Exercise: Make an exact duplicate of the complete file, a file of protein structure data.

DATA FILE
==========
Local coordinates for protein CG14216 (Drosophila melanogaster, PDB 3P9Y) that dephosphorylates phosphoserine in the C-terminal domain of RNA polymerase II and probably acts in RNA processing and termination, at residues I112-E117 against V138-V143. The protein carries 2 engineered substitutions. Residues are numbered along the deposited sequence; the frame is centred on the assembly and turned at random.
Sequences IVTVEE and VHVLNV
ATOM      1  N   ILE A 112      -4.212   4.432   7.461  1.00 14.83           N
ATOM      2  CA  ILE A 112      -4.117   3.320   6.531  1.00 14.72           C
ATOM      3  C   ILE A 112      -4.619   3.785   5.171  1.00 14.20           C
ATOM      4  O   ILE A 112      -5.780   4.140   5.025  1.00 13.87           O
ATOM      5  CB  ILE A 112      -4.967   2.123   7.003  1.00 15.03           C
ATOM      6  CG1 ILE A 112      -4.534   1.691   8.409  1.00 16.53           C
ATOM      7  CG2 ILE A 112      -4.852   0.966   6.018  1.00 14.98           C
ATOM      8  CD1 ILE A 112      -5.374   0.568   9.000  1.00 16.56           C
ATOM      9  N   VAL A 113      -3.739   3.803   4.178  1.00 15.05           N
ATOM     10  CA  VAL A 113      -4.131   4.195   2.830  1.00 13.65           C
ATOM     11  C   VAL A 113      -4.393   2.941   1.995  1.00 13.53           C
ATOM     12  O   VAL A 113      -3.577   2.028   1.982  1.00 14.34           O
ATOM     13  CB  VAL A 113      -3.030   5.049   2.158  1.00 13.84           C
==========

Local coordinates for protein CG14216 (Drosophila melanogaster, PDB 3P9Y) that dephosphorylates phosphoserine in the C-terminal domain of RNA polymerase II and probably acts in RNA processing and termination, at residues I112-E117 against V138-V143. The protein carries 2 engineered substitutions. Residues are numbered along the deposited sequence; the frame is centred on the assembly and turned at random.
Sequences IVTVEE and VHVLNV
ATOM      1  N   ILE A 112      -4.212   4.432   7.461  1.00 14.83           N
ATOM      2  CA  ILE A 112      -4.117   3.320   6.531  1.00 14.72           C
ATOM      3  C   ILE A 112      -4.619   3.785   5.171  1.00 14.20           C
ATOM      4  O   ILE A 112      -5.780   4.140   5.025  1.00 13.87           O
ATOM      5  CB  ILE A 112      -4.967   2.123   7.003  1.00 15.03           C
ATOM      6  CG1 ILE A 112      -4.534   1.691   8.409  1.00 16.53           C
ATOM      7  CG2 ILE A 112      -4.852   0.966   6.018  1.00 14.98           C
ATOM      8  CD1 ILE A 112      -5.374   0.568   9.000  1.00 16.56           C
ATOM      9  N   VAL A 113      -3.739   3.803   4.178  1.00 15.05           N
ATOM     10  CA  VAL A 113      -4.131   4.195   2.830  1.00 13.65           C
ATOM     11  C   VAL A 113      -4.393   2.941   1.995  1.00 13.53           C
ATOM     12  O   VAL A 113      -3.577   2.028   1.982  1.00 14.34           O
ATOM     13  CB  VAL A 113      -3.030   5.049   2.158  1.00 13.84           C